Number of dogs, complaints on the rise
Twisp is a dog-friendly town.
Take a stroll down any street, and you’re likely to be greeted by a friendly pooch running out of his yard to see who is crossing his territory. Visit the Old Schoolhouse Taproom at TwispWorks, and on some evenings you’ll swear more dogs than people are patronizing the establishment.
But the town’s love of man’s best friend may be turning into tough love. After fielding several complaints about dogs over the past year, including a letter written last month to Mayor Soo Ing-Moody, the Town Council is discussing whether to institute a leash law.
In an Oct. 23 letter to Ing-Moody, Twisp resident Karen Dahl described how a dog viciously attacked her 13-year-old cat on her back porch, while Dahl sat a few feet away, eating breakfast just inside the open sliding door. The dog’s owner was in a field, 200 yards away.
The cat was “unhurt but totally traumatized,” Dahl wrote. She asked Ing-Moody to consider a leash law with a $50 fine, “and $300 if a dog kills a cat.”
At the Nov. 12 council meeting, Police Chief Paul Budrow acknowledged the town had a problem.
“We’ve gotten more dogs and more complaints,” Budrow said. “This was the first written letter to the mayor.”
Town leaders say the need may exist for more regulation of dogs but wonder how they might accomplish it. The town doesn’t have the services of a dog pound or an animal control officer, Ing-Moody said. Police must respond to any animal complaint, which poses “a big challenge to our law enforcement,” the mayor said.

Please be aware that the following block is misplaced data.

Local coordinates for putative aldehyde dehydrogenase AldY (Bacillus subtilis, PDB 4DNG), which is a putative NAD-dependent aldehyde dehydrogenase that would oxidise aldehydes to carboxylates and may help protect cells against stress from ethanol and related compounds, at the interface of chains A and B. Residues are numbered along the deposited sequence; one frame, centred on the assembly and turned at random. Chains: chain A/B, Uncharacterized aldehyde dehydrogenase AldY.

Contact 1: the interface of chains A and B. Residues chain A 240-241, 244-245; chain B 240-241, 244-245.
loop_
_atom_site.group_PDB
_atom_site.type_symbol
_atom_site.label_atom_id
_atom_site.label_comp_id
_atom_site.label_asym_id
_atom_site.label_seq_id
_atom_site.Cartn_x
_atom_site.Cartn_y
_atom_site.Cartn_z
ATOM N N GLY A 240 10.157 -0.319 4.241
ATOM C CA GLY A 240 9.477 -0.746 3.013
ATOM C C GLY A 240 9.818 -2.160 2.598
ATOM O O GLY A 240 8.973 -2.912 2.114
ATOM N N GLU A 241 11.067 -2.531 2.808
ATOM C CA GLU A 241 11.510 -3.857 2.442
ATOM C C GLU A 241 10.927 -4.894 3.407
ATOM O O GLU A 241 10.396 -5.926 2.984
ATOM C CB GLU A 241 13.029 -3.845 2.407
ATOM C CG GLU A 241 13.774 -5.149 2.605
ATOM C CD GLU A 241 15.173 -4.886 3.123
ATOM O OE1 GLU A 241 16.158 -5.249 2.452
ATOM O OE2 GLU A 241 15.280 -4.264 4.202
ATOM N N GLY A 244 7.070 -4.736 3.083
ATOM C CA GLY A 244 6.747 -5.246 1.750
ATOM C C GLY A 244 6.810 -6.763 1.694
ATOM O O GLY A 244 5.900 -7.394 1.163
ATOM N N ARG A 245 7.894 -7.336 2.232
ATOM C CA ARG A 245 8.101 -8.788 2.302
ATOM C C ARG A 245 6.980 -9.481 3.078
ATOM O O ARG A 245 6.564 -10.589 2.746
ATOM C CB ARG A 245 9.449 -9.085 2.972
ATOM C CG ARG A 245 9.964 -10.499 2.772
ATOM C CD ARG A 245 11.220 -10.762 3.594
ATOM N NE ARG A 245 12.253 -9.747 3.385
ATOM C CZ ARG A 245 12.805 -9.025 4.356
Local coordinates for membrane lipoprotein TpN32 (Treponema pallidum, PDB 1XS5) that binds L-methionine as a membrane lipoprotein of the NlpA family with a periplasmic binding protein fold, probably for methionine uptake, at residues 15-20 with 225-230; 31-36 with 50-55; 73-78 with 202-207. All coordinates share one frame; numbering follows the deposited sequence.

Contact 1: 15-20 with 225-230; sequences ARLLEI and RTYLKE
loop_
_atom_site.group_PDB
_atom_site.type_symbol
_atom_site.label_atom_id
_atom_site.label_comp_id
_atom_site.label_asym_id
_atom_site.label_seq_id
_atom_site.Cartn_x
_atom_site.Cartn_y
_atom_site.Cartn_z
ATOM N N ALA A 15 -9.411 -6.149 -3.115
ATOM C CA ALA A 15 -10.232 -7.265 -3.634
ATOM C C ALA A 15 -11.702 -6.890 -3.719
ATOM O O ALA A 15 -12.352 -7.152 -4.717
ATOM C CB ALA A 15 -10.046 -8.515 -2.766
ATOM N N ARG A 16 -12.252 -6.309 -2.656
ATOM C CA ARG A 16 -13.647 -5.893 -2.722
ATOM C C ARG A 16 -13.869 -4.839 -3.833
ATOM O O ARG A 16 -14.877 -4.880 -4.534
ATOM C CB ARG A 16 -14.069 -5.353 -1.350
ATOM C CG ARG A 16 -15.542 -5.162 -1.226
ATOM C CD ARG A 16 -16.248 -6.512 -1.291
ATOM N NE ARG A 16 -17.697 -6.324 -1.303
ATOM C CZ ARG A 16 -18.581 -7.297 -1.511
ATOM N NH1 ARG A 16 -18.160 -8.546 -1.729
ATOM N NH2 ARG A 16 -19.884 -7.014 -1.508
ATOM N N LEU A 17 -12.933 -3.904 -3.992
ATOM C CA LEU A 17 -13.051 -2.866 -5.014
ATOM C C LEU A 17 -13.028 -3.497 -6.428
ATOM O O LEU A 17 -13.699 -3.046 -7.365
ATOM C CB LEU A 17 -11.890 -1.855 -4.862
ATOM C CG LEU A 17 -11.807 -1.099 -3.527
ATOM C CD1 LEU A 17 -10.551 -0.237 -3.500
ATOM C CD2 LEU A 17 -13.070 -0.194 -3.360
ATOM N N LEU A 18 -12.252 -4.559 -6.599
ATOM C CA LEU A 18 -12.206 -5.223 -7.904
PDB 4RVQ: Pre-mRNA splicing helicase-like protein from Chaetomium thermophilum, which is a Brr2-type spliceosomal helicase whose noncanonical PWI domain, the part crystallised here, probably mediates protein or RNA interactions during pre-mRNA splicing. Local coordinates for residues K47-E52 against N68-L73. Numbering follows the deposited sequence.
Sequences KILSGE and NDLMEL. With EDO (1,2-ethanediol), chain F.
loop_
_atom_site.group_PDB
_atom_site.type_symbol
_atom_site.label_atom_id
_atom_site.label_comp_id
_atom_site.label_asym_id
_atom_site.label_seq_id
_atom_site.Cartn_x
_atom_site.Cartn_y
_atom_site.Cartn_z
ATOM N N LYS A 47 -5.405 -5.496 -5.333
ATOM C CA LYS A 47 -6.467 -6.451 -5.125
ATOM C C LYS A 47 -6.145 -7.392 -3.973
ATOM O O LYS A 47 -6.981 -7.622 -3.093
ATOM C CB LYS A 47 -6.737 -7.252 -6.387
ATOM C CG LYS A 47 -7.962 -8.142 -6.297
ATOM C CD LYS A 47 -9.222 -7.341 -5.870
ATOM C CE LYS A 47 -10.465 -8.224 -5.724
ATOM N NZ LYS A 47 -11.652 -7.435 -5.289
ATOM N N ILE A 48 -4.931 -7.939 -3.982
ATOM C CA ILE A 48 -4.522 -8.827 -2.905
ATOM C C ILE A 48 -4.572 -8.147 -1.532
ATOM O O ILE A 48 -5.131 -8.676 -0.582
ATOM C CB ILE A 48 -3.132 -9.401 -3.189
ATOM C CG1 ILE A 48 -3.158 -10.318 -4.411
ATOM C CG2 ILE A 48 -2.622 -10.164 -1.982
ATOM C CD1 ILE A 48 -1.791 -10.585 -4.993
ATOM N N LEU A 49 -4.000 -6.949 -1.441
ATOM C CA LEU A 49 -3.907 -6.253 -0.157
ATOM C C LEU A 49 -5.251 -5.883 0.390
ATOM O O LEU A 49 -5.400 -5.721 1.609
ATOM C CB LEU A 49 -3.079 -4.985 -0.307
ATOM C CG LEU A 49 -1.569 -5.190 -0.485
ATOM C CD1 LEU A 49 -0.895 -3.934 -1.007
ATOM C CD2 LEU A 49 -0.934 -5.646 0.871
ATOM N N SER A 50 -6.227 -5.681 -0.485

“We have no place to put dogs if we pick them up,” Budrow said.
The town might already have a built-in solution to the problem of reuniting a stray dog with its owner.
“It’s amazing how fast dogs find their homes on the Bulletin Board,” council member Mark Easton said.
Beyond that, Easton seemed interested in establishing a fine for people who fail to keep their dogs on leash.
“I personally think a leash law is a good thing,” Easton said. “The thing I hate most is an unleashed dog charging up to mine.”
Easton, like Dahl, said a $50 fine sounded right.
Budrow said if a dog is staying in its own yard or on its owner’s heel during a walk, that would be good enough. The police chief called that an “air leash.”
Other council members didn’t venture an opinion on what is bound to be a controversial topic.
“I would like to hear feedback, not just from people concerned about dogs, but dog owners,” council member Hans Smith said.
The council may revisit the topic as early as its next meeting on Tuesday (Nov. 26), when it is scheduled to review the town’s fee schedule — a list that includes everything from the cost of a building permit to the dog license fee.
Yes, dogs must be licensed in the town of Twisp, within 15 days of moving into town. The fee is $20, or $10 for fixed animals.
“Dog licenses have been going down,” Budrow said, “which is interesting because we also recognize there are more dogs, it seems, rather than less.”